With my moaning aside, I can report that the Monarchy Audio SE-160 amplifiers do many things well. Like Poons other products, these are special and reproduce music with a sense of excitement reflected in rip-roaring dynamics, superior inner detailing, and lightning-fast and smoothly delineated transients. Coming from the slightly slower and frankly more massive and full-bodied portrayal of music of the BAT VK-75 amp, it took a while for my ears to adjust to the SE-160s.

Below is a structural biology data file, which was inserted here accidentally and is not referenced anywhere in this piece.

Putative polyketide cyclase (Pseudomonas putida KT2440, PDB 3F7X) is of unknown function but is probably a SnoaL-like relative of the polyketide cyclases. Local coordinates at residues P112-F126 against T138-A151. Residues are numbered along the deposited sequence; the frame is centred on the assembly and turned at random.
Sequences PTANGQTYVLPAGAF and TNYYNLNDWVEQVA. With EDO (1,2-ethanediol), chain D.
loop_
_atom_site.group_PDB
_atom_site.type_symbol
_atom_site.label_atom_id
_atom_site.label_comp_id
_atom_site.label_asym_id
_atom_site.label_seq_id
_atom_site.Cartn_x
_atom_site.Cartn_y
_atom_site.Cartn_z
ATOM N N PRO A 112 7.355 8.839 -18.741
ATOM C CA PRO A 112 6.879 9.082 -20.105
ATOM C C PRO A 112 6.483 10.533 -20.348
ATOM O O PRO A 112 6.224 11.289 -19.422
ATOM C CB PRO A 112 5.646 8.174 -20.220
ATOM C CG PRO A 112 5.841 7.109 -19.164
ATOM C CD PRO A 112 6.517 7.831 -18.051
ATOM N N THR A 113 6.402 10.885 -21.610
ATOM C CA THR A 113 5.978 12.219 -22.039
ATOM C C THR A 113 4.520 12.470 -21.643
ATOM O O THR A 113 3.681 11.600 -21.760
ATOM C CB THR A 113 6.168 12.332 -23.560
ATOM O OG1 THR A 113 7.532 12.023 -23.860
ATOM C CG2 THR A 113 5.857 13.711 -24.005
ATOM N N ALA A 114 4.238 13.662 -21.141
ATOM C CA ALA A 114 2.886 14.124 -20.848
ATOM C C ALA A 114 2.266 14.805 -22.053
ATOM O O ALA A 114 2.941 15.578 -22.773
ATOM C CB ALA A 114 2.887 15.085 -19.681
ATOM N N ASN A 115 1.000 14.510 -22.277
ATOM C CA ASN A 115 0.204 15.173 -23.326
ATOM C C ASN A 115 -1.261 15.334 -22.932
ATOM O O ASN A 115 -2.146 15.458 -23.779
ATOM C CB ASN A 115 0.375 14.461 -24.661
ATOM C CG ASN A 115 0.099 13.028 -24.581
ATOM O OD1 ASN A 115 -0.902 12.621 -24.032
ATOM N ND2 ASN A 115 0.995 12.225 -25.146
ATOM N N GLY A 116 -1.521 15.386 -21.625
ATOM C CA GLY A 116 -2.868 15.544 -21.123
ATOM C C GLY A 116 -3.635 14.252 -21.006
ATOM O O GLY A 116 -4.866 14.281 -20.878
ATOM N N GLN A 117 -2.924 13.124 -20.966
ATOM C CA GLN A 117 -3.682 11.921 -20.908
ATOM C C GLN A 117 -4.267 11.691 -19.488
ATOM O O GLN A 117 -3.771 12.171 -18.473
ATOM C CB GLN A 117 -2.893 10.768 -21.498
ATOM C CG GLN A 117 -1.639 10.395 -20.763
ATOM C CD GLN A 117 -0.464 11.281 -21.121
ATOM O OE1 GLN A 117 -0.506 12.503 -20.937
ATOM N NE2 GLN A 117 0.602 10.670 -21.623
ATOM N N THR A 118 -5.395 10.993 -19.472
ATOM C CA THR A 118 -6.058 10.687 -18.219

I used to scoff at the idea that monoblocks offered greater separation and dynamics, as my former Atma-Sphere M60 monoblocks were no big deal in those departments, and the BAT achieved a similar top-to-bottom and front-to-back portrayal. The BAT amp equaled the Atma-Spheres tendency to place everything at the front of the soundstage. The SE-160s offered a different view. Along with their dyn-o-mite treble presentation and vibrant midrange, the SE-160s were imaging and soundstaging champs, offering excellent decay of individual notes and equally articulate placement of instruments and vocals. After I had the SE-160 in my system for a while, I found myself pulling out old CDs to unearth their heretofore-buried treasures. It wasnt that the SE-160s revealed unheard of details compared with my other amps, but their fantastic facility with transients made listening fun and gave me new insight into discs I had heard many times before.